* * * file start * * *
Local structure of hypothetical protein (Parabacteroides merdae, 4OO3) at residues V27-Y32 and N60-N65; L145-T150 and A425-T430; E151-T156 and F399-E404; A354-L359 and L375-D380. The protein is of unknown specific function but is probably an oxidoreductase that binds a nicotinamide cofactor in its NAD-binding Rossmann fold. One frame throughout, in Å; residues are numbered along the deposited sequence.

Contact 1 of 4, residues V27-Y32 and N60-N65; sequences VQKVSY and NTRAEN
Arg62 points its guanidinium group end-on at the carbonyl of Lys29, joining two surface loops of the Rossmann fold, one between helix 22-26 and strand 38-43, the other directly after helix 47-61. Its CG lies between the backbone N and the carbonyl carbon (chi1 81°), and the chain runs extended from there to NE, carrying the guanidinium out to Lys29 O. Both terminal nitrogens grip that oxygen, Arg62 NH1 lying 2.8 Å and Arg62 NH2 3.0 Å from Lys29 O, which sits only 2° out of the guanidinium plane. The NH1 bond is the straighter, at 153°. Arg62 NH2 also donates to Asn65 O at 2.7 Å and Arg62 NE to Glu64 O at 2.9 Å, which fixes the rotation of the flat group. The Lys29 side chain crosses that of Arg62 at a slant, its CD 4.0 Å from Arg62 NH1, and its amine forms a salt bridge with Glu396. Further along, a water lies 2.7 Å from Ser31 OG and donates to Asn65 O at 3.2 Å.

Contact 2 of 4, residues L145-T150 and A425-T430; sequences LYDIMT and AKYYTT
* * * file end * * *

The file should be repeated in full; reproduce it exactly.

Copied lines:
Local structure of hypothetical protein (Parabacteroides merdae, 4OO3) at residues V27-Y32 and N60-N65; L145-T150 and A425-T430; E151-T156 and F399-E404; A354-L359 and L375-D380. The protein is of unknown specific function but is probably an oxidoreductase that binds a nicotinamide cofactor in its NAD-binding Rossmann fold. One frame throughout, in Å; residues are numbered along the deposited sequence.

Contact 1 of 4, residues V27-Y32 and N60-N65; sequences VQKVSY and NTRAEN
Arg62 points its guanidinium group end-on at the carbonyl of Lys29, joining two surface loops of the Rossmann fold, one between helix 22-26 and strand 38-43, the other directly after helix 47-61. Its CG lies between the backbone N and the carbonyl carbon (chi1 81°), and the chain runs extended from there to NE, carrying the guanidinium out to Lys29 O. Both terminal nitrogens grip that oxygen, Arg62 NH1 lying 2.8 Å and Arg62 NH2 3.0 Å from Lys29 O, which sits only 2° out of the guanidinium plane. The NH1 bond is the straighter, at 153°. Arg62 NH2 also donates to Asn65 O at 2.7 Å and Arg62 NE to Glu64 O at 2.9 Å, which fixes the rotation of the flat group. The Lys29 side chain crosses that of Arg62 at a slant, its CD 4.0 Å from Arg62 NH1, and its amine forms a salt bridge with Glu396. Further along, a water lies 2.7 Å from Ser31 OG and donates to Asn65 O at 3.2 Å.

Contact 2 of 4, residues L145-T150 and A425-T430; sequences LYDIMT and AKYYTT